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Welcome to the PowerScore
LSAT Self-Study Site!

This page provides a powerful set of free resources to help you prepare for the LSAT on your own schedule and at your own pace.

Create a free account to take full advantage of the resources including scoring and analyses for every available LSAT.

Choose a self-study plan based on the amount of time you have remaining before the LSAT.

Study Plans

Note: These study plans are updated regularly, and the assignments provided correspond with the latest editions of PowerScore's publications.

"I self-studied using PowerScore's 6 month LSAT study plan, including the PowerScore Bible Trilogy, the workbooks, and the training type books. This study plan allowed me to exceed my goal and tailor my studying to what I needed to focus on. I am very thankful to PowerScore and highly recommend their study plans as a way to greatly improve LSAT scores."

Rachel Bowanko

Each of the plans above lists a set of recommended study materials — from PowerScore publications and resources, to real practice LSATs from the test makers — followed by detailed weekly assignments to get you ready for test day. These materials and weekly assignments have been carefully constructed by test experts to ensure maximum effectiveness and efficiency, so be sure to follow the recommendations in your plan closely as you prepare.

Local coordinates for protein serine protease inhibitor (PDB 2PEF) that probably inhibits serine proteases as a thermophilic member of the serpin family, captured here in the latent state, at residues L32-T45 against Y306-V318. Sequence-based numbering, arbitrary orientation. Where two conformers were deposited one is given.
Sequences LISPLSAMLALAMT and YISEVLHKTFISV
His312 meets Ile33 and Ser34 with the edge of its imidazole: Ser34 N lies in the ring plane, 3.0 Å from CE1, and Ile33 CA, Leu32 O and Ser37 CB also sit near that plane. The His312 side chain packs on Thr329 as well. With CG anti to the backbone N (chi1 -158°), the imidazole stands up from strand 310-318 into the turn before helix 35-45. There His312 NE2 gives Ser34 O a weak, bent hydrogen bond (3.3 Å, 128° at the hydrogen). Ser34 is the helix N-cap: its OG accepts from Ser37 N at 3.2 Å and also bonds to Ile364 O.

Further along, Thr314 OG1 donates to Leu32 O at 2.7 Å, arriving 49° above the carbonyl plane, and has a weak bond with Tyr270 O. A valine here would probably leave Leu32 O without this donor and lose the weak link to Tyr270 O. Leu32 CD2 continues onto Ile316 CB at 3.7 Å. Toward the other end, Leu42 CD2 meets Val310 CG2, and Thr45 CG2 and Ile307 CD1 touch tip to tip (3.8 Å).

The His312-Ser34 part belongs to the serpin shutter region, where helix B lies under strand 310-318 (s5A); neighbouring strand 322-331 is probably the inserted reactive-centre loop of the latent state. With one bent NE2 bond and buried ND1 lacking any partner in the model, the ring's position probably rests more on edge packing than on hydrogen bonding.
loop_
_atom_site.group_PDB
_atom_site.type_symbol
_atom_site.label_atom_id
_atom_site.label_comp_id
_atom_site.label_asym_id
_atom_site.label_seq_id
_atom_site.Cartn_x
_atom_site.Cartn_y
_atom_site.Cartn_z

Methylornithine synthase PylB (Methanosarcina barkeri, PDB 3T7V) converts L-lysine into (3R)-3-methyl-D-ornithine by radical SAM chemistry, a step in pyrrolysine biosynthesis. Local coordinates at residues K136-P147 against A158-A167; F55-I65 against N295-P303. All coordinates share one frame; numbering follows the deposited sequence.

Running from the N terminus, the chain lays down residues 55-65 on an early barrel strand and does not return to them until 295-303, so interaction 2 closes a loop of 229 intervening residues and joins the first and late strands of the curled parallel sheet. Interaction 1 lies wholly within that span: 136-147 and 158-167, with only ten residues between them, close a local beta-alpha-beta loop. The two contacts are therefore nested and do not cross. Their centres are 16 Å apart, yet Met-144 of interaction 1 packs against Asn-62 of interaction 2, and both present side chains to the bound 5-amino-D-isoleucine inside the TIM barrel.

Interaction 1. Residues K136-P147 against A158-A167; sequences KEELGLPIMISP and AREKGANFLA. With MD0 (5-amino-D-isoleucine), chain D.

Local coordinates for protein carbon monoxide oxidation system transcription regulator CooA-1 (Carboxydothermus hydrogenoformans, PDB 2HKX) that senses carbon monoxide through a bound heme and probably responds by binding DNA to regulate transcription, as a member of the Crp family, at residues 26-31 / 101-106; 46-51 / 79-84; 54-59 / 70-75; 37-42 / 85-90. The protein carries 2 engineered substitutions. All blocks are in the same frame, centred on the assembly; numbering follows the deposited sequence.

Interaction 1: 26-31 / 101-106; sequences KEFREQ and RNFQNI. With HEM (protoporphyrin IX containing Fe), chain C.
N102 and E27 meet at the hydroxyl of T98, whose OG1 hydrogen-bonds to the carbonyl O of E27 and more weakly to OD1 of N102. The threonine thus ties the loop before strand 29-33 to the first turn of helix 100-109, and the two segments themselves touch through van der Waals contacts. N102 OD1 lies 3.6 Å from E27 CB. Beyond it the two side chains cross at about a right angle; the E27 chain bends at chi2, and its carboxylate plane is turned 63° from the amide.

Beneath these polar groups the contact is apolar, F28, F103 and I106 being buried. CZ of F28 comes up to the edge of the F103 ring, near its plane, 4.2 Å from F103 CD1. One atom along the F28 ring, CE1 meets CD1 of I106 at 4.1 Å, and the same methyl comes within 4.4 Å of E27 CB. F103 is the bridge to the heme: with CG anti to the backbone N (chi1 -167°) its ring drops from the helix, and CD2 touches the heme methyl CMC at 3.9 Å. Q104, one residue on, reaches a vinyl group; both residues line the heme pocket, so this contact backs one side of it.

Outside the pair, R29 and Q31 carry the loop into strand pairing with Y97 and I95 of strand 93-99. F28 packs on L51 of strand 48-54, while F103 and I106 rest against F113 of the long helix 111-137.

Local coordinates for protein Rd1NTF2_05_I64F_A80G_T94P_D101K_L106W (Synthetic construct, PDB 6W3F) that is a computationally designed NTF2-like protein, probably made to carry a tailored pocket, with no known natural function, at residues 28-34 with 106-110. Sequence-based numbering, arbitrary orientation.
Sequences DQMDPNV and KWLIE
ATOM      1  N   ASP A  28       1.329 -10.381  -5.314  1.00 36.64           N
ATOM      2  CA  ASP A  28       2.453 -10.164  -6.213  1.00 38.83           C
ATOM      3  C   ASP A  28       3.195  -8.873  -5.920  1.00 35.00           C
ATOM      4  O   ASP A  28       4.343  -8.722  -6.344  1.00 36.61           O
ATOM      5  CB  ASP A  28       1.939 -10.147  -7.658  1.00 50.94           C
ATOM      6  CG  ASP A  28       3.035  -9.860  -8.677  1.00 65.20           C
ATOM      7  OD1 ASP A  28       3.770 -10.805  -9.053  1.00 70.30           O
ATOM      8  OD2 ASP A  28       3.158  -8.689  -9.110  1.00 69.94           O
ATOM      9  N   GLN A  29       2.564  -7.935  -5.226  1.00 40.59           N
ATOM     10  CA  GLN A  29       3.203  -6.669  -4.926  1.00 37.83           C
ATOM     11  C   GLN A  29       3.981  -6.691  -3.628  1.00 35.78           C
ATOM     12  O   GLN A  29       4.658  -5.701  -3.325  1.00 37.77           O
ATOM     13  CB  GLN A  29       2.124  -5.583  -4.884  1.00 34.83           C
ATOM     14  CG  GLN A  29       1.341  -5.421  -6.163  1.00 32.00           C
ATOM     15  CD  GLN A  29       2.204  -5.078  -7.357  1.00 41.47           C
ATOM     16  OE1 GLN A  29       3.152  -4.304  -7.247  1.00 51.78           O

In addition, you will find that each Study Plan provides links to other beneficial PowerScore content: our Free LSAT Webinars, Free LSAT Help Area, LSAT Forum, and our PodCast and Blog

Free shipping on all book orders!*

*Only available in the United States and Canada


Taking a practice test is a great way to get familiar with the LSAT and establish a baseline score. There are a couple of options for your first test:

  • Take a digital test. Sign up for a free LSAC account and utilize the four free digital practice tests in the Official LawHub Advantage program.
  • Take a free paper test. While the LSAT is administered digitally in North America, it's still valuable to take paper practice tests if you have them. Use our virtual proctors below to time yourself.

A detailed analysis of your practice test results will help you identify your strengths and weaknesses (information you can then use to shape your studies). By creating a unique user account, you'll be able to track your performance on each section by question type, reasoning type, passage type, and time per question, both for individual tests and across your entire prep history.